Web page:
Breast cancer is the most common cancer in women, other than skin cancer, and the second deadliest cancer in U.S. women.
That's why here at Go Healthy, with the help of our partners Healthy Women, we'll be bringing you information into next week to help educate you and your family on breast cancer. Even if you're not at high risk, someone you know and love may be. Read on below and see what makes a woman at-risk.
What is it?
Breast cancer is a disease in which malignant (cancerous) cells are found in breast tissues. Each breast has 15 to 20 sections called lobules, which have many smaller sections called lobules. The lobes and lobules are connected by thin tubes called ducts.
One of the most important factors when it comes to breast cancer is whether the cancer is invasive or noninvasive. Noninvasive (in situ) cancers are confined to the ducts or lobules and have not spread to surrounding tissues or other parts of the body. Noninvasive cancers can develop into more serious invasive tumors. Invasive breast cancer has spread outside the milk duct and into the normal tissue inside the breast. Whether a breast cancer is invasive or noninvasive determines treatment and prognosis.
How common is it?
Approximately 207,090 cases of invasive breast cancer were diagnosed in 2010, according to the American Cancer Society (ACS).
Though an estimated 39,840 women died from breast cancer, there are more than 2.5 million breast cancer survivors in the U.S., according to the ACS.
Fortunately, the number of deaths caused by breast cancer has declined significantly in recent years, with the largest decreases in younger women -- both Caucasian and African American. These decreases are probably the result of earlier detection and improved treatment.
Are you at risk?
Your risk of developing invasive breast cancer at some time during your lifetime is a little less than one in eight (12 percent) -- it means that one in 233 women in their 30s will be diagnosed with breast cancer; one in 69 in their 40s; one in 36 in their 50s; and one in 27 in their 60s. The "one in eight" applies to women in their 80s and 90s.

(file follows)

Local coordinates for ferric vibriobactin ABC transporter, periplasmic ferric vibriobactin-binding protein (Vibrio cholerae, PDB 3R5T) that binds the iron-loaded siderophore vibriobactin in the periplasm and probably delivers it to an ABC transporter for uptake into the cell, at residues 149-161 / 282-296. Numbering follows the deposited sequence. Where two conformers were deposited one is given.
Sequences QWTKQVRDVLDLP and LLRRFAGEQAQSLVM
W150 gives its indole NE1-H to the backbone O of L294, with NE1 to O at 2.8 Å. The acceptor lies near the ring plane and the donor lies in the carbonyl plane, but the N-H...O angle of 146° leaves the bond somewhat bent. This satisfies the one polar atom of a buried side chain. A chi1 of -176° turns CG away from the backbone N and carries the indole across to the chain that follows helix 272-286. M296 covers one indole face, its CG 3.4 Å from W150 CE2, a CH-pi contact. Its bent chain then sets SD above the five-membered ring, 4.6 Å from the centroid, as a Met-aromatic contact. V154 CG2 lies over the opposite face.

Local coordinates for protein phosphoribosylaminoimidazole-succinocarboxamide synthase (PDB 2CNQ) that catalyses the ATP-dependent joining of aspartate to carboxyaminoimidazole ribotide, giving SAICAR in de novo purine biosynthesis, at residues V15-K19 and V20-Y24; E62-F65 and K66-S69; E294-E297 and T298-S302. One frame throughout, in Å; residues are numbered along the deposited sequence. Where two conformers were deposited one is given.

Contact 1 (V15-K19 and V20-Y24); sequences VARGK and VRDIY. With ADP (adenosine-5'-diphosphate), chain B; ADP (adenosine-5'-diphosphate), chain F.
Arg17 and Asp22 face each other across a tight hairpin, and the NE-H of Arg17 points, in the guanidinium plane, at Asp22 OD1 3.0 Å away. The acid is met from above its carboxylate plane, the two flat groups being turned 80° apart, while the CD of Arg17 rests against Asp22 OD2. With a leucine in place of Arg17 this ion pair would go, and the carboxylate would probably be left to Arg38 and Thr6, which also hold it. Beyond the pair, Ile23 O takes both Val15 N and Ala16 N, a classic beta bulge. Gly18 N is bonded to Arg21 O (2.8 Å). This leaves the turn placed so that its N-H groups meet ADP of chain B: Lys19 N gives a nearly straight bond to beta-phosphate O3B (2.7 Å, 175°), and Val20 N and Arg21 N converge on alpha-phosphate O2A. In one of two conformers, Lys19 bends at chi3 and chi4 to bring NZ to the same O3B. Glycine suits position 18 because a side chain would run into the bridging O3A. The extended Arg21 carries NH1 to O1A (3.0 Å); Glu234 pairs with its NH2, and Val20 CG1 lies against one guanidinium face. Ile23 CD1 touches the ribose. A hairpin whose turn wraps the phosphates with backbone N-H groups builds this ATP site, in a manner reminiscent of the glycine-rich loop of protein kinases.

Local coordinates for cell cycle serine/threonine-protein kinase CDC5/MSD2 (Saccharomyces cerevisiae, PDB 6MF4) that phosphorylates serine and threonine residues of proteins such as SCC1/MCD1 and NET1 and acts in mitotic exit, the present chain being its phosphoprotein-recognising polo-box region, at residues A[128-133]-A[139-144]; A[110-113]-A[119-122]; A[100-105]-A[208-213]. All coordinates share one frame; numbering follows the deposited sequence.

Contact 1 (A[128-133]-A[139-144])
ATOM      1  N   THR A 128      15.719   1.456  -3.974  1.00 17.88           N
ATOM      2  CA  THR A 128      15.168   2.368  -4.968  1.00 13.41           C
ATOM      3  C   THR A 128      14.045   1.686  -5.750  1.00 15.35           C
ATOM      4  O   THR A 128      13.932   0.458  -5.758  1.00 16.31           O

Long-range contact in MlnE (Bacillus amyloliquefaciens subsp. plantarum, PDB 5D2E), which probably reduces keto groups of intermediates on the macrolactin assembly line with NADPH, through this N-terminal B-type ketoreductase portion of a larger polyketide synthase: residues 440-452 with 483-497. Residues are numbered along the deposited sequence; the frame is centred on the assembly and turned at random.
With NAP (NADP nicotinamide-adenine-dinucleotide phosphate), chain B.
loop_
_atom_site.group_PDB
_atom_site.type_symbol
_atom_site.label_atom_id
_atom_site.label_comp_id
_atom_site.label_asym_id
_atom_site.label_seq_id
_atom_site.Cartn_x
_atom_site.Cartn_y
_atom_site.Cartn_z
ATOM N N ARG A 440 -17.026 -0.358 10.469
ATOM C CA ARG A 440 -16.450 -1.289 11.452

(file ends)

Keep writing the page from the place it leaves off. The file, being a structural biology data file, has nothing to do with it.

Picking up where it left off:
Your risk is higher if you have:
A family history of breast cancer, specifically, a first-degree relative who has had it (mother, sister, daughter)
Biopsy-confirmed atypical hyperplasia, or an overgrowth of abnormal cells that are not cancerous
A mutation in the BRCA1 or BRCA2 tumor suppressor genes
A mother, sister or daughter with a BRCA1 or BRCA2 mutation, even if you are yet to be tested yourself
Had radiation to the chest before the age of 40, particularly if it was given in adolescence
Li-Fraumeni syndrome, Cowden syndrome, Peutz-Jeghers syndrome, are a carrier of ataxia telangiectasia (AT) gene or have a first-degree relative with one of these syndromes.
Lobular carcinoma in situ (LCIS), which is not a true cancer, though it may be a marker for later cancer risk. Most experts agree that LCIS does not often become an invasive cancer, but women with LCIS do have an increased risk of developing invasive breast cancer.
A biopsy-confirmed atypical lobular hyperplasia (ALH), which is a noncancerous breast disease characterized by the growth of abnormal cells. ALH may be discovered when a biopsy is done for a lump or to examine an abnormal area found on the mammogram.
Your risk is somewhat higher if you have:
Dense breast tissue
Early menstruation (beginning at 12 or younger)
Late menopause (age 55 or older)
Never had children or had your first baby after age 30
Have used hormone therapy for a long time
Your risk may be higher if you:
Are a gay or bisexual woman. These women have a greater risk of breast cancer than other women not because of their sexual orientation, but because they are less likely to have had children. They also may have more lifestyle-related risk factors for breast cancer than heterosexual women, including obesity and cigarette smoking. If you are a lesbian or bisexual woman, you may want to find a lesbian- and/or bisexual-sensitive health professional and schedule regular physicals that include clinical breast examinations and mammography.
A majority of women will have one or more risk factors for breast cancer. However, most risks are so low that they only partly explain the high frequency of the disease in the population.
While you can't alter some of your personal risk factors for developing breast cancer, such as age or family history, you can adopt specific lifestyle choices, such as maintaining your ideal body weight and exercising, to reduce your risk of the disease.
Early detection of breast cancer, however, provides the best opportunity for successful treatment and reduces your chances of dying from breast cancer.